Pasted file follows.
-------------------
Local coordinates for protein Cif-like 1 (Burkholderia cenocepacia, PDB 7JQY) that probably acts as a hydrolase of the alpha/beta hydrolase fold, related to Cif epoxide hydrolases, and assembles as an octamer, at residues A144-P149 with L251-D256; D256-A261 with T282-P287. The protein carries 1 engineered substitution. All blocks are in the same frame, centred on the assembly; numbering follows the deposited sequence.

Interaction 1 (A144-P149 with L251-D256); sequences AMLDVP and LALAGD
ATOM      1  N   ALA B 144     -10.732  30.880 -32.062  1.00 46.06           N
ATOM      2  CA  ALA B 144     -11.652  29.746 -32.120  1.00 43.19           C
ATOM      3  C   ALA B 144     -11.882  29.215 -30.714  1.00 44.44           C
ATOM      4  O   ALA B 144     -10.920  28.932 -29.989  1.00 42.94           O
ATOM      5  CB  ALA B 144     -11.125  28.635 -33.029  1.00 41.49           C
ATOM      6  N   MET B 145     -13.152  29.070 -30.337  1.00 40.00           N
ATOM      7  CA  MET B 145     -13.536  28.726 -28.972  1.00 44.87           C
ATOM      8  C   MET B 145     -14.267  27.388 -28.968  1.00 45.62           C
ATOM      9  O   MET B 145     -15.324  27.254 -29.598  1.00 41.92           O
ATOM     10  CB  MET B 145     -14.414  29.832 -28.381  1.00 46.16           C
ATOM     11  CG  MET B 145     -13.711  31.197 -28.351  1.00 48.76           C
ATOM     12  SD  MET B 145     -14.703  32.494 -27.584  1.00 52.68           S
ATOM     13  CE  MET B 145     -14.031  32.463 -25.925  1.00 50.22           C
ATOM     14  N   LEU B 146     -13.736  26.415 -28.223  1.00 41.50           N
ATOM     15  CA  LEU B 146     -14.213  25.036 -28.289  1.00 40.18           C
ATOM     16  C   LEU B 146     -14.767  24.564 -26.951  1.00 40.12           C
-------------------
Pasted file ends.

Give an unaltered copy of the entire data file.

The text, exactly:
Local coordinates for protein Cif-like 1 (Burkholderia cenocepacia, PDB 7JQY) that probably acts as a hydrolase of the alpha/beta hydrolase fold, related to Cif epoxide hydrolases, and assembles as an octamer, at residues A144-P149 with L251-D256; D256-A261 with T282-P287. The protein carries 1 engineered substitution. All blocks are in the same frame, centred on the assembly; numbering follows the deposited sequence.

Interaction 1 (A144-P149 with L251-D256); sequences AMLDVP and LALAGD
ATOM      1  N   ALA B 144     -10.732  30.880 -32.062  1.00 46.06           N
ATOM      2  CA  ALA B 144     -11.652  29.746 -32.120  1.00 43.19           C
ATOM      3  C   ALA B 144     -11.882  29.215 -30.714  1.00 44.44           C
ATOM      4  O   ALA B 144     -10.920  28.932 -29.989  1.00 42.94           O
ATOM      5  CB  ALA B 144     -11.125  28.635 -33.029  1.00 41.49           C
ATOM      6  N   MET B 145     -13.152  29.070 -30.337  1.00 40.00           N
ATOM      7  CA  MET B 145     -13.536  28.726 -28.972  1.00 44.87           C
ATOM      8  C   MET B 145     -14.267  27.388 -28.968  1.00 45.62           C
ATOM      9  O   MET B 145     -15.324  27.254 -29.598  1.00 41.92           O
ATOM     10  CB  MET B 145     -14.414  29.832 -28.381  1.00 46.16           C
ATOM     11  CG  MET B 145     -13.711  31.197 -28.351  1.00 48.76           C
ATOM     12  SD  MET B 145     -14.703  32.494 -27.584  1.00 52.68           S
ATOM     13  CE  MET B 145     -14.031  32.463 -25.925  1.00 50.22           C
ATOM     14  N   LEU B 146     -13.736  26.415 -28.223  1.00 41.50           N
ATOM     15  CA  LEU B 146     -14.213  25.036 -28.289  1.00 40.18           C
ATOM     16  C   LEU B 146     -14.767  24.564 -26.951  1.00 40.12           C